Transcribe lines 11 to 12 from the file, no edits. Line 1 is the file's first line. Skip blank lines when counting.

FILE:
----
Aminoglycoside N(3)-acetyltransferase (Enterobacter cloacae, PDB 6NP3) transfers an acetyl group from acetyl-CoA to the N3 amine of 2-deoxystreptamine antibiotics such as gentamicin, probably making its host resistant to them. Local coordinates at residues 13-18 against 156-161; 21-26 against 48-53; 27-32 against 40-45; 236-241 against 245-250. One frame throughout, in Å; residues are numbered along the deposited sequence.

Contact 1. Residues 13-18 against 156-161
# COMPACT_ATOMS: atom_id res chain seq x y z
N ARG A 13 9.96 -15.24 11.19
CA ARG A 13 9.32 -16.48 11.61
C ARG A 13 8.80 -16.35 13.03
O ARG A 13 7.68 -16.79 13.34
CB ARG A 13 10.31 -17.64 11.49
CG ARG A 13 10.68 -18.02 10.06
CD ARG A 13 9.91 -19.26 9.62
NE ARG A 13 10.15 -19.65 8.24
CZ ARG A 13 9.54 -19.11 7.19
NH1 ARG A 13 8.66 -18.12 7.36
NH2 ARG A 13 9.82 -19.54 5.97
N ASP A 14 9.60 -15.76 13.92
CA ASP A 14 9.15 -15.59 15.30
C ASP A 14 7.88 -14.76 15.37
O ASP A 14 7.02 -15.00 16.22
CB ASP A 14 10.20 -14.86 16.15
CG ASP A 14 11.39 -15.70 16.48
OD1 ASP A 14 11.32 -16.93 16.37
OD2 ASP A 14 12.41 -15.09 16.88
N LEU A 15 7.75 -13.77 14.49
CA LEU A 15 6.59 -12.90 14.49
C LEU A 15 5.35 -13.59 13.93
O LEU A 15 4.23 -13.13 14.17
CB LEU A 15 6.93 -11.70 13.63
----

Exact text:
NE ARG A 13 10.15 -19.65 8.24
CZ ARG A 13 9.54 -19.11 7.19